The early pieces of furniture were painted black or dark green and the then using a stencil they would apply a bronzing powder to create various decorative patterns of flowers, leaves and cornucopias. Yellow-ochre striping and gold banding on the turns of the legs were added by hand. This decorative enhancement is the classic Hitchcock look. The seats of the chairs were made of cane, woven-rush or planks. The later pieces were made of lighter wood colors. The Past Antiques Marketplace features many pieces of famous Hitchcock furniture available for purchase. Visit The PAST Antiques Marketplace at Nature’s Art Village on Route 85 in Montville, Connecticut to see our full selection of antiques and vintage collectibles.

Check back next week for another Throwback Thursday!

 

throwback-thursday-ad

Brownie Box Camera – 1900

This week’s Throwback Thursday sends us to 1900 and the introduction of the Brownie box camera. This camera was the newest invention of the Eastman Kodak Company and forever changed the field of photography. The Brownie camera was a small and portable device. Previous cameras were large, cumbersome and required subjects to pose for extended periods of time. The Brownie box camera provided snapshot ability for the first time.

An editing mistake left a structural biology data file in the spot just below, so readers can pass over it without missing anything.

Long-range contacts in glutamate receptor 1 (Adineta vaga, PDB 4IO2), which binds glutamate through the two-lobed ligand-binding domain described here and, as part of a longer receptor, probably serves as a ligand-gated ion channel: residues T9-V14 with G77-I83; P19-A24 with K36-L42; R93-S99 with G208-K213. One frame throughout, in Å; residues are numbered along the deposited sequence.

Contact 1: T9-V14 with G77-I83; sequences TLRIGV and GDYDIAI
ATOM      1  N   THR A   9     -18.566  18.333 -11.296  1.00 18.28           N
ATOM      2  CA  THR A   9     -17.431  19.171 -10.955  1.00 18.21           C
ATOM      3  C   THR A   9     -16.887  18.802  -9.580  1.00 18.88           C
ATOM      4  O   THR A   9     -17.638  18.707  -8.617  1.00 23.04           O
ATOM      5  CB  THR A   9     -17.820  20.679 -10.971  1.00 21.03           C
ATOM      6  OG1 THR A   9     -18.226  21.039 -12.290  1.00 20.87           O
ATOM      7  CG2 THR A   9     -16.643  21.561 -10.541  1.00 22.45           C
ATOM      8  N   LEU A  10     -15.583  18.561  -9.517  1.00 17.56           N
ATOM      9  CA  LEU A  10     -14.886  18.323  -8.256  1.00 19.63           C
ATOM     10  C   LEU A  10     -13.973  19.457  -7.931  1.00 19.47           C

img_1555-002The new camera was not only more portable, it was now affordable for the general public. Families could now take their own photos and document their life events and memories. Kodak advertising promoted the catch phrase “celebrate the moments in your life” and picturesque scenes were now described as “Kodak Moments”. The first model was made of simple cardboard and cost $1. Then, when your roll of film was complete, you mailed it in for processing for another small fee. The pictures were processed and mailed back within a few weeks.